Yangon's train to nowhere

The circular train that starts and ends at Yangon Central Railway Station gives a glimpse of daily life in Myanmar's biggest city

It is the train to nowhere that lets you see almost everything. Where other cities have open-top buses or river boats that show tourists the heart of the place, Yangon has a rickety old train which runs in a loop.

The train starts and ends at Yangon Central Railway Station and, in the three hours it takes to complete a 46km loop through the suburbs, its passengers are offered great insight into daily life in Myanmar's biggest city.

The train brims with energy. Packed with schoolchildren, commuters, monks and drink vendors, it passes close to many of Yangon's main sights - the gleaming Shwedagon Pagoda, bustling Bogyoke Market, magnificent St Mary's Cathedral and lush Kandawgyi Park.

Combined with the low cost of tickets - I spend only $1 on mine - this has made the train an appealing way for tourists to explore the city. At the station, peering through a small window, a friendly ticket attendant asks me which circular train I wish to board, the one heading right or left?

I have no preference - they both end up in the same place. But it is mid-afternoon and the next train is heading right, so my choice is easy.

The circular train may be slow, but it is easily the cheapest way to get around the city and so it is heavily used by Yangon locals, with tens of thousands of passengers a day. That makes it the city's main mode of commuter transport, the equivalent of Singapore's MRT.

  • GETTING THERE

  • Yangon has an international airport and there are several direct flights from Singapore every day on Singapore Airlines, Jetstar and Myanmar National Airlines.

    Yangon Central Railway Station is in the city's downtown area in Kun Chan Road, close to most of the main tourist attractions.

With half an hour to spare before the train arrives, I wander around the station. Embellished by four towers, each topped by golden, pagoda-like ornaments, it is unmistakably Burmese in its appearance.

The original station, built by the British in 1877, was destroyed during World War II and rebuilt in the 1950s using the design of a local engineer. Its grandeur may have faded over the past 60 years, but there is much charm inside and outside its walls.

Many of the trains which depart from this station offer much longer journeys than the circular train, some of them taking more than 12 hours, such as the trip to the northern city of Mandalay. So there are people everywhere preparing for big voyages.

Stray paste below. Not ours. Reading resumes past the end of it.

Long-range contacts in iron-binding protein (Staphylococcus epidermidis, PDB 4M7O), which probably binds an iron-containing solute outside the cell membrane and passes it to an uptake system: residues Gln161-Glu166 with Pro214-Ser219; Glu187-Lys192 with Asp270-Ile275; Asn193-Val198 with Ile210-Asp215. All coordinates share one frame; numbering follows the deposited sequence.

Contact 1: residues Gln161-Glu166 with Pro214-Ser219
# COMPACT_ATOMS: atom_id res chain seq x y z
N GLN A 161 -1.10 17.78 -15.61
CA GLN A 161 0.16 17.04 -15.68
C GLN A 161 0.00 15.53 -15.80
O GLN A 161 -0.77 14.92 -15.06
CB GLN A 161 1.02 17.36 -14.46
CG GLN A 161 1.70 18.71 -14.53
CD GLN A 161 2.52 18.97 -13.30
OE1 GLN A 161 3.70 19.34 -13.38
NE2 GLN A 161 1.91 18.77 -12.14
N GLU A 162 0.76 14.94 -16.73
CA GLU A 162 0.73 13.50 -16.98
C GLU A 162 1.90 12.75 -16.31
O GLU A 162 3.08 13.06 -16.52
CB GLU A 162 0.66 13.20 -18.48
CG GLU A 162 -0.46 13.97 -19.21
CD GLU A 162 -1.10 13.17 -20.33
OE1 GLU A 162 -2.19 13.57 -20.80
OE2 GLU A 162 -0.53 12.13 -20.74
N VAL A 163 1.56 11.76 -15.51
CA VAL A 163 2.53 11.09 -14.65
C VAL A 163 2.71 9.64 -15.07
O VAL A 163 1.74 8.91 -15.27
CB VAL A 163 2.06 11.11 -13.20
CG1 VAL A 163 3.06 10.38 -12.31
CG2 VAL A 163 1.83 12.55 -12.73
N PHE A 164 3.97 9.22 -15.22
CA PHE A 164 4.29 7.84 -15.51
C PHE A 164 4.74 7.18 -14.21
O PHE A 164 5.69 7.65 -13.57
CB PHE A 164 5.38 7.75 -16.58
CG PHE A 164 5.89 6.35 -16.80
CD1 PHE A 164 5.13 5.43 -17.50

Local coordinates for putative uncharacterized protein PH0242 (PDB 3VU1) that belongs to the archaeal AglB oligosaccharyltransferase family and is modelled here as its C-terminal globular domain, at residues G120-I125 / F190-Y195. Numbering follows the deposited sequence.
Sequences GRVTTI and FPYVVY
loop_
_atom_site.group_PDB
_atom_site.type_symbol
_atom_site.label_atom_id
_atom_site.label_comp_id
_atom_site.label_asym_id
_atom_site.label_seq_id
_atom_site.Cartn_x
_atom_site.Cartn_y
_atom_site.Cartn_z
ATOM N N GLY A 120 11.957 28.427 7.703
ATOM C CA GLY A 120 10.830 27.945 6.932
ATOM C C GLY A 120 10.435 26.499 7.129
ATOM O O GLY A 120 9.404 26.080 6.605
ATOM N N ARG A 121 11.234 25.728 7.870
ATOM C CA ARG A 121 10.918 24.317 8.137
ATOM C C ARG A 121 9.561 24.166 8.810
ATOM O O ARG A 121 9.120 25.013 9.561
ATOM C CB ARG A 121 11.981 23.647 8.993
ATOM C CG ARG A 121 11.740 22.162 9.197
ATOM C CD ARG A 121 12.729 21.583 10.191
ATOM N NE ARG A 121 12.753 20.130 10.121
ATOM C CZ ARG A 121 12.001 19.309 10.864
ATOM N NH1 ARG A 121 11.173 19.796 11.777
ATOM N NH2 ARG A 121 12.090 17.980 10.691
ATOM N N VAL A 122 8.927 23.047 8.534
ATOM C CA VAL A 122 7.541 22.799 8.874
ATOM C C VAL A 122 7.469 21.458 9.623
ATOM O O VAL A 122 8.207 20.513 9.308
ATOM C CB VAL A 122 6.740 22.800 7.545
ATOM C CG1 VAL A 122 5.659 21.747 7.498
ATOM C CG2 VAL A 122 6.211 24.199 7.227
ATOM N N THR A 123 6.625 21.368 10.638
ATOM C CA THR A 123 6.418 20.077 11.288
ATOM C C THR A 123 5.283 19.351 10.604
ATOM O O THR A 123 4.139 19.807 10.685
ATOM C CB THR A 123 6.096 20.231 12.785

Elderly people sleep together on the ground to build energy for their sojourn. Families carry giant boxes of products destined for their home towns. Children from the countryside excitedly play with toys purchased in the shiny new shops of this swiftly expanding metropolis.

As I'm staring at the weathered ceiling of the station's once- magnificent entrance hall, I realise my train is due to arrive in just a few minutes. I dash through the station - the train is on the platform already.

All the seats have been taken and I'm left standing in the aisle. This is not as big a problem as it first seems because the train stops so frequently - there are 39 stops - that people are vacating their seats regularly.

Settling into a newly open spot by the window, I quickly realise why this circular train has become so popular with tourists.

Train travel is fantastic for admiring scenery. The circular train moves so slowly that you are able to absorb each neighbourhood you pass through, observing its character and noting its rhythms and idiosyncrasies. Where fast, modern trains reduce the passing environment to a blur, Yangon's ever-so-slow variety almost gives you enough time to count the screws on the rail track below.

At one point, I watch a group of rambunctious boys climbing a tree by the trackside.

Later, I witness a lively bartering session over a bag of coconuts as we pass a market.

In the city centre, the streets are clogged with cars, trucks and motorbikes weaving with minimal caution around this moving metallic mess.

The further we venture out into the suburbs, the more slowly everything and everyone seem to operate, the frenetic energy of downtown Yangon having dissipated.

I can see into many humble railside houses, where I spot a surprising number of new flat-screen TVs, connected to the satellite dishes which seem to top every other building.

Shortly before my journey finishes, I look on intrigued as three young monks take photos of one another with smartphones while lying down in a park. It is evidence of the increasing modernisation of a country which, until five years ago, was in many ways closed off to the world, under heavy military control.

Foreign brands and cutting-edge technology were rarely seen before the new civilian government removed old trade bans. I had read about this time of great change and now I'm witnessing it at the ground level.

These observations are the kinds of small joys I cherish while travelling. It is why I love to investigate cities on foot. Over the course of such exploration, the traveller slowly begins to ingest the environment, gaining a deep sense of a place's identity.

Yangon's circular train allows me to do just this without having to tire myself.

I just sit, watch and let the city come to me, slowly, slowly.

•The writer is an Australian photojournalist who splits his time between Ireland and Thailand.

A version of this article appeared in the print edition of The Sunday Times on November 27, 2016, with the headline 'Yangon's train to nowhere'. Print Edition | Subscribe